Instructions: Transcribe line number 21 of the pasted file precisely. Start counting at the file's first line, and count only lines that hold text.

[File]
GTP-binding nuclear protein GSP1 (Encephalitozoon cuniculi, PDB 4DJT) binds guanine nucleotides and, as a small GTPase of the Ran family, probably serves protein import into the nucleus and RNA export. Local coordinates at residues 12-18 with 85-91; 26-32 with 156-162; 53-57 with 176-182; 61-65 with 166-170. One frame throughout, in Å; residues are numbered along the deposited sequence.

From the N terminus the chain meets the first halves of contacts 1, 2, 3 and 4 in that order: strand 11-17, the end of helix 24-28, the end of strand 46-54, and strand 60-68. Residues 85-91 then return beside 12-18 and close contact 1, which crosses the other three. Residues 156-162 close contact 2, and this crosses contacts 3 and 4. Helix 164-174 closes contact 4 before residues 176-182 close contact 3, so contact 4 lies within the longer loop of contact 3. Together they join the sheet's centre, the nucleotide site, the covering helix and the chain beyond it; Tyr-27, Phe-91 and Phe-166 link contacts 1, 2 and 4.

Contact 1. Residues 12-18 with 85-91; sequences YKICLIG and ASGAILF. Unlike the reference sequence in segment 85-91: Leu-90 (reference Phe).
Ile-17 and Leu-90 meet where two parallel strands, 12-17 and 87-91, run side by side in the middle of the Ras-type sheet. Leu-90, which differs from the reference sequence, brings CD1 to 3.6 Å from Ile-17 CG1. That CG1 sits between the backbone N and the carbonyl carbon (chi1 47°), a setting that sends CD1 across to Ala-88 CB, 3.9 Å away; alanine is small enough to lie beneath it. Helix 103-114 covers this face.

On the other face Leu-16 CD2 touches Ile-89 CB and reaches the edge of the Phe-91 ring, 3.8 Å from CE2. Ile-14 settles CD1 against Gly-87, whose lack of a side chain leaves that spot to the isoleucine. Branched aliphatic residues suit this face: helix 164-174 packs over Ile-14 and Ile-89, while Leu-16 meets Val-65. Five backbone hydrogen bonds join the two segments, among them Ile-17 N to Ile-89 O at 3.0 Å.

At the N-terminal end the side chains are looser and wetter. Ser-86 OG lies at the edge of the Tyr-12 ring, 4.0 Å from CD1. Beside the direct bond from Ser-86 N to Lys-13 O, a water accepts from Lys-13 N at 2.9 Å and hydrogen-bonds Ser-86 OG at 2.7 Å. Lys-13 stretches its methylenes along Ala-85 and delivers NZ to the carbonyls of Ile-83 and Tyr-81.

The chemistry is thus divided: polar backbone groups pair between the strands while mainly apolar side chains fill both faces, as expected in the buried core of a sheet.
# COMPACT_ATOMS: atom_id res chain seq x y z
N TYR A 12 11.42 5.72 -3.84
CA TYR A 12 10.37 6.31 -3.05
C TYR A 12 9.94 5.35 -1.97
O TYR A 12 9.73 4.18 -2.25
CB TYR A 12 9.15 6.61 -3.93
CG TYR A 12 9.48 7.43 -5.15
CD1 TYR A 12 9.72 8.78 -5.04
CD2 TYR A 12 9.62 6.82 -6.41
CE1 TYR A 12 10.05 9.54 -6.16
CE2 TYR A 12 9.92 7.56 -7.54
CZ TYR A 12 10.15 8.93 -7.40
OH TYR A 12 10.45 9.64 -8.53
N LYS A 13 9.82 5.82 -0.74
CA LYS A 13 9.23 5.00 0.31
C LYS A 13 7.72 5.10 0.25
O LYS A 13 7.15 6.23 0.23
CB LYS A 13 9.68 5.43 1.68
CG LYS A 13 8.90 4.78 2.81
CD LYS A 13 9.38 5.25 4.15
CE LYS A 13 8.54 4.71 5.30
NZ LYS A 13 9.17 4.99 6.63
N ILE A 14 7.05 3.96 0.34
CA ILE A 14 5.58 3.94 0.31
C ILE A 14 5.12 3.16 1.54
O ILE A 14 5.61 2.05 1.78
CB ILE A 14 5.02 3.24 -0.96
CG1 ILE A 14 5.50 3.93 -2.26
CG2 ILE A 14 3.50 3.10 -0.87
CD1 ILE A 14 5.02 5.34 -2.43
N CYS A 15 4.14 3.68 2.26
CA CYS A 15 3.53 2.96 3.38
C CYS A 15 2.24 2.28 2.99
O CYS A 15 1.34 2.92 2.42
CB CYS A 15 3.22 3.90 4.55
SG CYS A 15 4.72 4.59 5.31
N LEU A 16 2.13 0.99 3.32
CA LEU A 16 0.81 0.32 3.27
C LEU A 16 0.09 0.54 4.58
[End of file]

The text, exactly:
N LYS A 13 9.82 5.82 -0.74